Neurodegeneration in friedreich's ataxia is associated with a mixed activation pattern of the brain. A fMRI study

Andrea Ginestroni, Stefano Diciotti, Paolo Cecchi, Ilaria Pesaresi, Carlo Tessa, Marco Giannelli, Riccardo Della Nave, Elena Salvatore, Fabrizio Salvi, Maria Teresa Dotti, Silvia Piacentini, Andrea Soricelli, Mirco Cosottini, Nicola De Stefano, Mario Mascalchi

Research output: Contribution to journalArticle

22 Citations (Scopus)

Abstract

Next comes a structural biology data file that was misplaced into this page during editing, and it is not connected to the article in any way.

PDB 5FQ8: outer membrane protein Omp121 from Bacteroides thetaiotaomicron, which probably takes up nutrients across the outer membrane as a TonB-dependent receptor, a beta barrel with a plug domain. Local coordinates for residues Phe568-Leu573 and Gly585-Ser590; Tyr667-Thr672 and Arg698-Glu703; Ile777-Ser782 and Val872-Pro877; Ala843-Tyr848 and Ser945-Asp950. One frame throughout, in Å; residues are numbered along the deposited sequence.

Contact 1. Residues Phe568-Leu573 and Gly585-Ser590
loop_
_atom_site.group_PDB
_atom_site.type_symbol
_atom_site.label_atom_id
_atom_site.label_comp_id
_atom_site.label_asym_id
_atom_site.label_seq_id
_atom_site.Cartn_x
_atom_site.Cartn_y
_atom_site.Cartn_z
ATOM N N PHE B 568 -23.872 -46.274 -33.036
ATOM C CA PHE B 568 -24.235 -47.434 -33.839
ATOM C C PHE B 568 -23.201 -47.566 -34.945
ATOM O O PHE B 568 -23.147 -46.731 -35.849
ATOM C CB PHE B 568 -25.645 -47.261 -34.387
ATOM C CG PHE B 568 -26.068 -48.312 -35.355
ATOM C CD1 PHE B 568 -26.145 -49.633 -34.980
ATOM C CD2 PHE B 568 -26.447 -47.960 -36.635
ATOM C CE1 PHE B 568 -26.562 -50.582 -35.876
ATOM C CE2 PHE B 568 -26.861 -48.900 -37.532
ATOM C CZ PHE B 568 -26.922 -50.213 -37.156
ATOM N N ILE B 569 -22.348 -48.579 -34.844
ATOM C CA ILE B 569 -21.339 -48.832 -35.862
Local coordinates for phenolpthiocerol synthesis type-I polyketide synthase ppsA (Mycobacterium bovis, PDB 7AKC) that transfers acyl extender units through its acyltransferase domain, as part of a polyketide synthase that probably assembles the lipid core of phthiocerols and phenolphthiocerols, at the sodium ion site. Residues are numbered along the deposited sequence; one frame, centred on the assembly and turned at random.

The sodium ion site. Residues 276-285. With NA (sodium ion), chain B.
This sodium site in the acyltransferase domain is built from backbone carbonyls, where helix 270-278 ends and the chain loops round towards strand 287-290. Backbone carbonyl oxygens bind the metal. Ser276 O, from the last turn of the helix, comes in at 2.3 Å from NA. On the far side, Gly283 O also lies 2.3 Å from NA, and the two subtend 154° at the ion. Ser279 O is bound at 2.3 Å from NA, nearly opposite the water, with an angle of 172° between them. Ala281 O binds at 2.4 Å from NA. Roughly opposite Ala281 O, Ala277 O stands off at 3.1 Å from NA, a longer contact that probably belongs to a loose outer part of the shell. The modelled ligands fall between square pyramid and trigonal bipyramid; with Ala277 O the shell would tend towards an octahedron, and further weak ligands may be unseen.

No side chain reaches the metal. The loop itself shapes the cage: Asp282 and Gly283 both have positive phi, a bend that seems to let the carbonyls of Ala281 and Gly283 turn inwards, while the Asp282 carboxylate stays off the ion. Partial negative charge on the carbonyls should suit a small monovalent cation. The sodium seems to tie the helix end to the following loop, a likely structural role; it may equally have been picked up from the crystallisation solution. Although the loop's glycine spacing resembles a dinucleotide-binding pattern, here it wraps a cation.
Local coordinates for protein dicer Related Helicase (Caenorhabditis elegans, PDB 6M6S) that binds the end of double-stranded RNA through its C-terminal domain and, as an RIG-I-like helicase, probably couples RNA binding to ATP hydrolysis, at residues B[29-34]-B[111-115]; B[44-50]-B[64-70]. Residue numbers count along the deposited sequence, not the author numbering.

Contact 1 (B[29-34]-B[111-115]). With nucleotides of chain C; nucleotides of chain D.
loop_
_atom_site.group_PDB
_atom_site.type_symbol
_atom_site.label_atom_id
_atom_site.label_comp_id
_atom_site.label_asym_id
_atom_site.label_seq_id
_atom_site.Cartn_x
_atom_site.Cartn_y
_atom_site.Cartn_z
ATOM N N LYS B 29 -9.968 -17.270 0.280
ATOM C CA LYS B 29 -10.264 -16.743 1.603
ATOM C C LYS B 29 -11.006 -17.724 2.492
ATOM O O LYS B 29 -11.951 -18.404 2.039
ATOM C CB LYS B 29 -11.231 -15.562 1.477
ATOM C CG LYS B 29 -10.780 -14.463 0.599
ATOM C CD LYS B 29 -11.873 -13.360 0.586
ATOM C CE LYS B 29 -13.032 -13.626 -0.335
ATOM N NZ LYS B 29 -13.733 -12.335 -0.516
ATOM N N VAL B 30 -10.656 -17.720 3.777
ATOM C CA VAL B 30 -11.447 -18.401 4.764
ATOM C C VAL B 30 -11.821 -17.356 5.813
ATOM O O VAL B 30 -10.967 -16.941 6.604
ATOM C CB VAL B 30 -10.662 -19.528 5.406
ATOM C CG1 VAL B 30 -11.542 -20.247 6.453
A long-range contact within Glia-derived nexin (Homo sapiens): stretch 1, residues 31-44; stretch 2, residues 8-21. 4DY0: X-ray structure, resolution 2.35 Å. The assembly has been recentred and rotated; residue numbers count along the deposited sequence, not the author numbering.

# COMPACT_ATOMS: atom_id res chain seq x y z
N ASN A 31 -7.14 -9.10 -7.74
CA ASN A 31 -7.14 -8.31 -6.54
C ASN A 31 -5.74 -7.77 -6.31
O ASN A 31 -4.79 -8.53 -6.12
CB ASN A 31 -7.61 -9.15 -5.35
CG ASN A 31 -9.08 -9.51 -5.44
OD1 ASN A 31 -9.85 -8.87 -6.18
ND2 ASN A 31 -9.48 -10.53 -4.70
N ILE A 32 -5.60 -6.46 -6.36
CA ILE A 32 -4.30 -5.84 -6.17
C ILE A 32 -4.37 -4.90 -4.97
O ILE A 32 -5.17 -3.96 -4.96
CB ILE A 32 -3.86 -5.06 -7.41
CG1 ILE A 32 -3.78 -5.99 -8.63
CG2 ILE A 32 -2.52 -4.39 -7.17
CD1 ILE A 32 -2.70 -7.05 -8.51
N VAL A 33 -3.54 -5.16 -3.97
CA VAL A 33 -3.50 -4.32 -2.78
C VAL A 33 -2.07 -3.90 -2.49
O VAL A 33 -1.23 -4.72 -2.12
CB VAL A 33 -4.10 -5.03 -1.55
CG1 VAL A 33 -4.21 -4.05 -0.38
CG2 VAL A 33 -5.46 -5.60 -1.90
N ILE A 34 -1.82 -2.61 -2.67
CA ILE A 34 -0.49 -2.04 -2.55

Friedreich's ataxia (FRDA) is associated with a distributed pattern of neurodegeneration in the spinal cord and the brain secondary to selective neuronal loss. We used functional MR Imaging (fMRI) to explore brain activation in FRDA patients during two motor-sensory tasks of different complexity, i.e. continuous hand tapping and writing of "8" figure, with the right dominant hand and without visual feedback. Seventeen FRDA patients and two groups of age-matched healthy controls were recruited. Task execution was monitored and recorded using MR-compatible devices. Hand tapping was correctly performed by 11 (65%) patients and writing of the "8" by 7 (41%) patients. After correction for behavioral variables, FRDA patients showed in both tasks areas of significantly lower activation in the left primary sensory-motor cortex and right cerebellum. Also left thalamus and right dorsolateral prefrontal cortex showed hypo-activation during hand tapping. During writing of the "8" task FRDA patients showed areas of higher activation in the right parietal and precentral cortex, globus pallidus, and putamen. Activation of right parietal cortex, anterior cingulum, globus pallidus, and putamen during writing of the "8" increased with severity of the neurological deficit. In conclusion fMRI demonstrates in FRDA a mixed pattern constituted by areas of decreased activation and areas of increased activation. The decreased activation in the primary motor cortex and cerebellum presumably reflects a regional neuronal damage, the decreased activation of the left thalamus and primary sensory cortex could be secondary to deafferentation phenomena, and the increased activation of right parietal cortex and striatum might have a possible compensatory significance.